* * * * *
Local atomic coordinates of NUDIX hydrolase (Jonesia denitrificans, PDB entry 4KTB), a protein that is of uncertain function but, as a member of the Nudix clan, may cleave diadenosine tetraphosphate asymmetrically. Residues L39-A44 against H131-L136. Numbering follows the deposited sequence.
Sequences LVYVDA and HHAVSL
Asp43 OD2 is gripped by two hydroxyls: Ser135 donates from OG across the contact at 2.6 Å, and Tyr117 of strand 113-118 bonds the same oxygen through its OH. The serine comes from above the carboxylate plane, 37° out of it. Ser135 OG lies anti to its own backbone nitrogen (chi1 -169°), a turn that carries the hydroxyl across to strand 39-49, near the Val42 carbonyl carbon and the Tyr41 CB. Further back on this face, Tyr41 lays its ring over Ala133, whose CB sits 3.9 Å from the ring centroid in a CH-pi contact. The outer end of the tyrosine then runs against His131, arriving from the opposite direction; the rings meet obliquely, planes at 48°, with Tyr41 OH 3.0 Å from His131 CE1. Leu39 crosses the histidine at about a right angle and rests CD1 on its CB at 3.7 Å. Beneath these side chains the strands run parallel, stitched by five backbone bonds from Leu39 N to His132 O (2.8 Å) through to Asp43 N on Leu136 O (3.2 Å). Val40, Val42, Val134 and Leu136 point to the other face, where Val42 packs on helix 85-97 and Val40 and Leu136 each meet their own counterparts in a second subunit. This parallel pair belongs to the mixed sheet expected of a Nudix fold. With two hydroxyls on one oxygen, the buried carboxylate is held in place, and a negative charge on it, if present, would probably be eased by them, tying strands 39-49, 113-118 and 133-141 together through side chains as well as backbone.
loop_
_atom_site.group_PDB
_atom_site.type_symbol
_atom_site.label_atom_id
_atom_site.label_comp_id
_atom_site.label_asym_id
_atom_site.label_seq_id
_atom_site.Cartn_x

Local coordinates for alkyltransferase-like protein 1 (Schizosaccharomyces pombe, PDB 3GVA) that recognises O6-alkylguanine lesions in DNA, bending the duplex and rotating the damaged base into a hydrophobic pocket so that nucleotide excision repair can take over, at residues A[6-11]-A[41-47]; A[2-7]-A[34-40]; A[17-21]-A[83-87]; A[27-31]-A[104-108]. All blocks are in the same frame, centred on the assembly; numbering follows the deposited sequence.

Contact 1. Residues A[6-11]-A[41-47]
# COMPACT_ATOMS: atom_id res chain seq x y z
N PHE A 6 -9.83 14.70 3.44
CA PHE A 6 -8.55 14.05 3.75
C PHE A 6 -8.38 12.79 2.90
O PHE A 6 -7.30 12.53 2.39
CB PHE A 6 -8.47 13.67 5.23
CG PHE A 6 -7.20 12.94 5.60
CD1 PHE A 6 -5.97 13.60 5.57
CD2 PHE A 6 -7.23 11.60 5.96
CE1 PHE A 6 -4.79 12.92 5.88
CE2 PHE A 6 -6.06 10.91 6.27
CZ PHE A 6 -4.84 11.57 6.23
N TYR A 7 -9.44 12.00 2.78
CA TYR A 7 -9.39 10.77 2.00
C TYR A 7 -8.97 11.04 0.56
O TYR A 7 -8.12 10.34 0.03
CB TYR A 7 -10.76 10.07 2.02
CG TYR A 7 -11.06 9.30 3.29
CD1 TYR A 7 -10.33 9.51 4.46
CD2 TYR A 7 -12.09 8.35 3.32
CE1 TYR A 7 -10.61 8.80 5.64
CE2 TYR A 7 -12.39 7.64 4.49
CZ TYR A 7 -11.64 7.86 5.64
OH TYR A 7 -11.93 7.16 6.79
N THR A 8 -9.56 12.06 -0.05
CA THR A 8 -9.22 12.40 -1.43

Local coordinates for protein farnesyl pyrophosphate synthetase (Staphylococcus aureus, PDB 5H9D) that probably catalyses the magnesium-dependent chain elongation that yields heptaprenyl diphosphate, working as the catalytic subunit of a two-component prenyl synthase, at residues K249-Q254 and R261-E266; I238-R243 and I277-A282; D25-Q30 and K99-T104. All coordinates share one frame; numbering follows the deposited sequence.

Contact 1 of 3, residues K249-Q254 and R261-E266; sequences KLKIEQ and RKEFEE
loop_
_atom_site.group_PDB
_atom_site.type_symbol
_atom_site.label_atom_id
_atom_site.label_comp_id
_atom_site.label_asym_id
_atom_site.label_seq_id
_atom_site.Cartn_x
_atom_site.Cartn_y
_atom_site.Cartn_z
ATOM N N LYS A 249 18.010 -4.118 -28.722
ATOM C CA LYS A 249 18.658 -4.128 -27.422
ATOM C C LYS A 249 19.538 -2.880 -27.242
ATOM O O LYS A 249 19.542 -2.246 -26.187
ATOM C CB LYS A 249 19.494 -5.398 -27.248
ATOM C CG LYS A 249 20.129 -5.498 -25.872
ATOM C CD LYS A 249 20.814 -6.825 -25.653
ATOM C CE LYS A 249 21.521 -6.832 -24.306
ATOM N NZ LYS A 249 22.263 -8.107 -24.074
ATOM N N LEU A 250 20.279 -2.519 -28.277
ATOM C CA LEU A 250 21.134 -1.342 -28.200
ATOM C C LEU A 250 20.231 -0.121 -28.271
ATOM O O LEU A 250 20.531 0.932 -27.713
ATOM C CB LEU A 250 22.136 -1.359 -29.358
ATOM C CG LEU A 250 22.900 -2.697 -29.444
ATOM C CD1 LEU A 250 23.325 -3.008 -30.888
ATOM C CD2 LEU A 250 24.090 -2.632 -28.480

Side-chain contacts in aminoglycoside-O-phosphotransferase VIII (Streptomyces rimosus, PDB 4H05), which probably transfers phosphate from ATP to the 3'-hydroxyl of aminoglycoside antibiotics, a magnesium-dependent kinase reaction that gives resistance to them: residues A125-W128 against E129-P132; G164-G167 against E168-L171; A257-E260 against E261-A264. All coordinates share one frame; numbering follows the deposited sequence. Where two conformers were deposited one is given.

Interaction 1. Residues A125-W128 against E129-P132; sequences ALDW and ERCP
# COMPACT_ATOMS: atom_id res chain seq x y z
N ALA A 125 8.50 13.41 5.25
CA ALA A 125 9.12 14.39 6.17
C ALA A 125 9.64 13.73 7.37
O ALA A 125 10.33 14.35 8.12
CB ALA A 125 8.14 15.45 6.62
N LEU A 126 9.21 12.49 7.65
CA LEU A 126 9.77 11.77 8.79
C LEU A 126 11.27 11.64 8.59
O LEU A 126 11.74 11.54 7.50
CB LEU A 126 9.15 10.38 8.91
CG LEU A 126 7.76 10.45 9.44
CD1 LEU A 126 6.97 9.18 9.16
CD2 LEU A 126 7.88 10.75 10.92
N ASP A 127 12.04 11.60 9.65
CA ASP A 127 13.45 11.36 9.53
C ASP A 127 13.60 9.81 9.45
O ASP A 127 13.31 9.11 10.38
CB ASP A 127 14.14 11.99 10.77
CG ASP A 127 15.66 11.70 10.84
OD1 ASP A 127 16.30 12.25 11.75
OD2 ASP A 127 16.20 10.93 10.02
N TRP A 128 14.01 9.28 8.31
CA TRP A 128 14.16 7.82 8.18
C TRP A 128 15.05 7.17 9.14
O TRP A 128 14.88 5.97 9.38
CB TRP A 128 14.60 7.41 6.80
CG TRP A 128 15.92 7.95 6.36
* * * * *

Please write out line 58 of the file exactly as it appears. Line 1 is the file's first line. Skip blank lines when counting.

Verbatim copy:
ATOM C CD LYS A 249 20.814 -6.825 -25.653